As the end of the school year rapidly approaches, and summer plans for the family come more clearly into view, it’s time, as we did last year on The PediaBlog, to acknowledge and avoid the “summer slide” by having children crack open some books during the extended vacation:

Experts agree that children who read during the summer gain reading skills, while those who do not often slide backward. According to the authors of a November 2002 report from Johns Hopkins Center for Summer Learning “A conservative estimate of lost instructional time is approximately two months or roughly 22 percent of the school year…. It’s common for teachers to spend at least a month re-teaching material that students have forgotten over the summer. That month of re-teaching eliminates a month that could have been spent on teaching new information and skills.” Furthermore, they note that family income plays a significant role in determining the magnitude of this summer slide. Students from low-income families “…experience an average summer learning loss in reading achievement of over two months.”


Jessica Lahey tells us why making sure your children are the best possible readers is so important:

Literacy is a prime predictor of student success, as well as a range of economic and physical well-being. According to the National Center for Education Statistics, nearly half of the adult population, or 93 million Americans, read at or below the basic level needed to contribute successfully to society. Adults below this basic level of literacy are far more likely to be unemployed and live in poverty, while individuals who achieve higher levels of literacy are more likely to be employed, earn higher wages, and vote in state and national elections. “With nearly half the adult population currently reading at or below the basic level, our country is truly in the middle of a literacy crisis,” said Carol H. Rasco, president and chief executive of RIF. “This is not a problem we can wait to solve or afford not to act on. If the United States is to be a competitive player in the global marketplace, we must ensure that all children have access to essential literacy tools.”


Reading is Fundamental (RIF) recognizes three important components to enhance reading proficiency and prevent the summer slide: access to high-quality books, allowing children the choice in book selection, and book ownership. Brain Balance has tips to engage young students who don’t enjoy, or who struggle with, reading (and if your child doesn’t like reading, chances are they aren’t very good readers):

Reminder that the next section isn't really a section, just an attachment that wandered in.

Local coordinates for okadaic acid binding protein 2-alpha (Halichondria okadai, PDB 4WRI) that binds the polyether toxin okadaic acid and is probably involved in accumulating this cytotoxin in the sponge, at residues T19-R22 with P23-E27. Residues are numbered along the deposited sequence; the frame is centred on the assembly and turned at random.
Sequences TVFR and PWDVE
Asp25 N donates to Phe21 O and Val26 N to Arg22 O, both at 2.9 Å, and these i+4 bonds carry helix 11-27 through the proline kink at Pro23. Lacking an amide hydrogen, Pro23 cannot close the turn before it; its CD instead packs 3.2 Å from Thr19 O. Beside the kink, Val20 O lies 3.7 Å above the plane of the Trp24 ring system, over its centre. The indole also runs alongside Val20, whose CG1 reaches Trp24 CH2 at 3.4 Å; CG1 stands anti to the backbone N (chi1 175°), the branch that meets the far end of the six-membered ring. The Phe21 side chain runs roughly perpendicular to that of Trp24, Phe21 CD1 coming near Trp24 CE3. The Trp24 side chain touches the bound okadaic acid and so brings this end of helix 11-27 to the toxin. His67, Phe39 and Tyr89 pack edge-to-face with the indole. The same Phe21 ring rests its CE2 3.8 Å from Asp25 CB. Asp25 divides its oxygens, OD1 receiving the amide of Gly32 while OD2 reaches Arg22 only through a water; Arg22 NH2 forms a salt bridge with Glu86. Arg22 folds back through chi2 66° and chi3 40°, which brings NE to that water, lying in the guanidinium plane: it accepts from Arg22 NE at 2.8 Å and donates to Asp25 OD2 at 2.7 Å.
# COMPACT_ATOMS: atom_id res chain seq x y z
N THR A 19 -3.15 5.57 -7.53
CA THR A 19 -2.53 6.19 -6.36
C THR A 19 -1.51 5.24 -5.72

Encourage your child to read short passages during the day. Encourage your child to read signs when shopping, menus when you’re at restaurants, and other print you see each day. For kids who avoid reading, keeping tasks short and integrating them into each day will ease frustration.

Reward your child’s effort. Research shows that reading just six books during the summer months can help kids avoid the summer slide. Encourage your child to set a summer reading goal and decide on a completion date. Keep a tally of books completed so your child can “see” his or her progress and visually relate it to accomplishing his or her goal.

Reward your child’s effort. Kids should be reading books that challenge their current reading level without being so difficult that reading causes frustration. Check with your child’s school about his or her current Lexile® level, which is an indicator of reading ability that helps match kids with appropriate texts for growth and comprehension.

Read aloud to your child. Struggling readers, even older ones, will improve listening comprehension skills and fluency by listening to you read aloud. Additionally, you can read books to your child that are above his or her current reading level which will help increase your child’s vocabulary and tempo, both of which will support your child’s independent reading skills and help prevent the summer slide.


Check out some suggested summer reading lists at Scholastic’s “The Stacks”Barnes and Noble’s “Summer Reading Program”, and the Association for Library Service to Children’s “Summer Reading List.”